Artigo em Inglês | MEDLINE | ID: mdl-31817857

RESUMO

The importance of the postprandial state has been acknowledged, since hyperglycemia and hyperlipidemia are linked with several chronic systemic low-grade inflammation conditions. Humans spend more than 16 h per day in the postprandial state and the postprandial state is acknowledged as a complex interplay between nutrients, hormones and diet-derived metabolites. The purpose of this review is to provide insight into the physiology of the postprandial inflammatory response, the role of different nutrients, the pro-inflammatory effects of metabolic endotoxemia and the anti-inflammatory effects of bile acids. Moreover, we discuss nutritional strategies that may be linked to the described pathways to modulate the inflammatory component of the postprandial response.

19.
Sci Rep ; 9(1): 19871, 2019 Dec 27.
Artigo em Inglês | MEDLINE | ID: mdl-31882814

RESUMO

Our aim was to identify whether low-grade inflammation, reflected by C-reactive protein (CRP), explains the higher risk for incident type 2 diabetes (T2D) among ethnic minorities. We included 837 Dutch, 712 South-Asian Surinamese, 797 African Surinamese, 804 Ghanaian, 817 Turkish and 778 Moroccan origin participants of the HELIUS study (Amsterdam, the Netherlands). We used multiple linear regression to assess ethnic differences in CRP levels. We determined the association of CRP with T2D and the modifying effect of ethnicity by cox regression, and compared hazard ratios for the association between ethnicity and T2D before and after adjustment for CRP. CRP levels were higher in ethnic minority groups than in Dutch origin participants. CRP was associated with a higher T2D incidence, similarly across ethnic groups (overall HR per SD 1.38 [95% CI 1.14; 1.68]). However, the association was attenuated and no longer statistically significant after adjustment for adiposity measures (HR 1.11 [95% CI 0.90; 1.37]). CRP accounted for a very small part of the ethnic differences in T2D, but only in models unadjusted for adiposity. Low-grade inflammation does not substantially contribute to the higher risk of T2D among ethnic minority populations compared to the Dutch.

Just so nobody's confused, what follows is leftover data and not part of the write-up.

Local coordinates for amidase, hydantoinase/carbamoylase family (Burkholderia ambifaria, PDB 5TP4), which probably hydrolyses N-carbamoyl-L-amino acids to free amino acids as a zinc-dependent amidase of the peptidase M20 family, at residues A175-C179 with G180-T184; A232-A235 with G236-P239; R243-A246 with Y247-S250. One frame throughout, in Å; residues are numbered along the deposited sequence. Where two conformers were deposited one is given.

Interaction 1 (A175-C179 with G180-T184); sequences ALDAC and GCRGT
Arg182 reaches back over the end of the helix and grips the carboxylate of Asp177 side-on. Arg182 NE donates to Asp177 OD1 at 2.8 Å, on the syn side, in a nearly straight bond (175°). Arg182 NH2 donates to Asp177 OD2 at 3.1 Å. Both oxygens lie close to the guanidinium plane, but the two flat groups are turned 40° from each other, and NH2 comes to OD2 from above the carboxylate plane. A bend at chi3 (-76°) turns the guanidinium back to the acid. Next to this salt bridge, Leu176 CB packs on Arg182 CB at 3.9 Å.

20.
Trends Endocrinol Metab ; 30(12): 891-902, 2019 Dec.
Artigo em Inglês | MEDLINE | ID: mdl-31630897

RESUMO

The prevalence of non-alcoholic fatty liver disease (NAFLD) is strongly increasing and may put patients at increased risk for atherosclerotic cardiovascular disease (asCVD). Both disease phenotypes often co-occur, in the case of obesity, insulin resistance, diabetes mellitus type 2, and the metabolic syndrome. We explore the pathogenesis of NAFLD, the epidemiology of asCVD in NAFLD patients, shared drivers of both phenotypes, and factors caused by NAFLD that contribute to asCVD. Genetic studies support that NAFLD may drive asCVD through mixed hyperlipidemia. Next, we discuss the prospects of lifestyle improvement and pharmacological treatment of NAFLD for asCVD risk reduction. Finally, we point out that earlier identification of patients with NAFLD should be pursued by increasing awareness of the association of these two phenotypes and collaboration between the involved physicians.